In late July, Sony announced the Xperia Z Ultra, a giant smartphone with a 6.3-inch display. Last week LG revealed the 5.2-inch LG G2. On August 9, The News Tribe reported on rumors that Nokia will release the 5+inch 1080 Nokia Lumia in the fall. IOS users shouldn’t feel left out—Reuters published an article in early July about a possible 5.7-inch iPhone.
The increasing popularity of oversize phones begs an important question– what exactly separates a 6.3-inch smartphone from a 7-inch tablet?
As it turns out, not much. Phones are increasingly used for apps rather than for making calls and texting. Data collected by Business Insider showed that games, social networking, and entertainment account for nearly 80% of smartphone activity. Apps like Skype, Facetime and TextPlus have made it possible to call and text from just about any wireless-enabled device. In many cases, phones and tablets are basically comparable in terms of form and function.
Enter the phablet.
The new quirky buzzword describes devices that fit into the intersection between expanding smartphones and shrinking tablets, defined by Techopedia as, “a device that combines smartphone and tablet features and is generally characterized by a stylus/pen input and classic phone features and capabilities.”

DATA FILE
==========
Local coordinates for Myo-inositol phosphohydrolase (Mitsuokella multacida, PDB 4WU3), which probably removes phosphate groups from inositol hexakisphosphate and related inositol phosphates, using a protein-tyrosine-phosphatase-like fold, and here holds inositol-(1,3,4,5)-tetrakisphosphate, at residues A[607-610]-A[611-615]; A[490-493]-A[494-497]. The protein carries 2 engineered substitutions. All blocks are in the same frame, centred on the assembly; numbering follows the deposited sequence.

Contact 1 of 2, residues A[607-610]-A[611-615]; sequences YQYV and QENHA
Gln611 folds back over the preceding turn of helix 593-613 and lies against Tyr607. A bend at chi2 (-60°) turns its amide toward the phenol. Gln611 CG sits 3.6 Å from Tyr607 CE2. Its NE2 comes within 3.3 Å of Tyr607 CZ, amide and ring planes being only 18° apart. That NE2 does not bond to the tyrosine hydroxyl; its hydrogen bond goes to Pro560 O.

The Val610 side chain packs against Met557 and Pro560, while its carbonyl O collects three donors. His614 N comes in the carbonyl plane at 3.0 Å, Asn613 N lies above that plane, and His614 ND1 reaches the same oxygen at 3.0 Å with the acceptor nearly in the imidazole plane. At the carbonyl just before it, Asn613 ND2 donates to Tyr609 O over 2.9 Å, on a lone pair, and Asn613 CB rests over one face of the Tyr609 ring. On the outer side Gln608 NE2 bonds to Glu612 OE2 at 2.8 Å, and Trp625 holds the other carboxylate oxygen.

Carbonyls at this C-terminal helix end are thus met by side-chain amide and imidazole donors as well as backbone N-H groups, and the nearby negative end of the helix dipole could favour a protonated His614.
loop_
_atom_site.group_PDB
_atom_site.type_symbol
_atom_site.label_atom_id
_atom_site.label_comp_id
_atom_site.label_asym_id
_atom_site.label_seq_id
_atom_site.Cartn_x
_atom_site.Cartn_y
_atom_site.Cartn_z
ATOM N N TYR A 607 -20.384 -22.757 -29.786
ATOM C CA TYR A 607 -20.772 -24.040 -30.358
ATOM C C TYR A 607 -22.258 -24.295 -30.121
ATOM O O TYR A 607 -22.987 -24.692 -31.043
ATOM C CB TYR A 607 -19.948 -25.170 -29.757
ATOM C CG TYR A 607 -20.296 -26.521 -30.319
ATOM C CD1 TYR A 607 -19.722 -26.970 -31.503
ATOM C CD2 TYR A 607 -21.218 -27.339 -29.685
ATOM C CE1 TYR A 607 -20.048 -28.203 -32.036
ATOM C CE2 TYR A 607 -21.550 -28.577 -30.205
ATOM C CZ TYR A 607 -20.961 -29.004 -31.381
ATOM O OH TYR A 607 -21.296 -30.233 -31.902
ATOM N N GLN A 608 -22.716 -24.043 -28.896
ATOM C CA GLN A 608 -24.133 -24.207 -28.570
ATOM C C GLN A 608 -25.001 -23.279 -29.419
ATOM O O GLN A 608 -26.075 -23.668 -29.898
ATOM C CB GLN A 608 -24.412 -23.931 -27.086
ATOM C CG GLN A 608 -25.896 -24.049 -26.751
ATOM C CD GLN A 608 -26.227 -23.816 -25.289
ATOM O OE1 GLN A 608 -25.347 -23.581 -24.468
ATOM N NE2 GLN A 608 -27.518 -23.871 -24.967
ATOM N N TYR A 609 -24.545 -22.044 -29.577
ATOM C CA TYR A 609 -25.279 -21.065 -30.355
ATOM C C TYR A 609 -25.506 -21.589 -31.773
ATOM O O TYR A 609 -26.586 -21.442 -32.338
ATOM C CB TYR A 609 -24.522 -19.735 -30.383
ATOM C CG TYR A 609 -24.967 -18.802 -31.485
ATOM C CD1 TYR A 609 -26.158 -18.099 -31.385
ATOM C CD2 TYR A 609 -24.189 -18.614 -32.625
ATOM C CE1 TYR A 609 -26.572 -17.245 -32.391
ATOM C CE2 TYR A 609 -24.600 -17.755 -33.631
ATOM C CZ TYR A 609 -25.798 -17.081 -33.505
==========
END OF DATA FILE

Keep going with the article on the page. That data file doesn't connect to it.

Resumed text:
Phablets eliminate the redundancy of purchasing two devices that do basically the same thing. Displays are big enough to read and type on comfortably, but still small enough to fit into a purse or large pocket.
On the other hand, phablets are uncomfortably bulky to use as a phone—imaging holding a 6-inch phone up to your ear for more than a few minutes. While they’re bigger than traditional smartphones, phablets may not be large enough to leaf through a tablet magazine comfortably or read small print.
Regardless of their sometimes-awkward dimensions and goofy name, phablets have done well enough with consumers and reviewers that they seem unlikely to go away anytime soon. The most popular phablet to date has been the 5.2-inch Samsung Galaxy Note (now about to enter its third iteration), a surprise hit in 2011 that sold more than 10 million units.
It’s worth noting that a study released by app analytics firm Flurry in April showed that only 3% percent of active users were on phones with 5- to 6.9-inch displays.
The number of oversized devices announced this summer suggests that cell phone manufacturers are banking on that number going up in a major way.
Do you have a phablet you love or some pro or cons to offer about about a specific device? Leave your feedback here!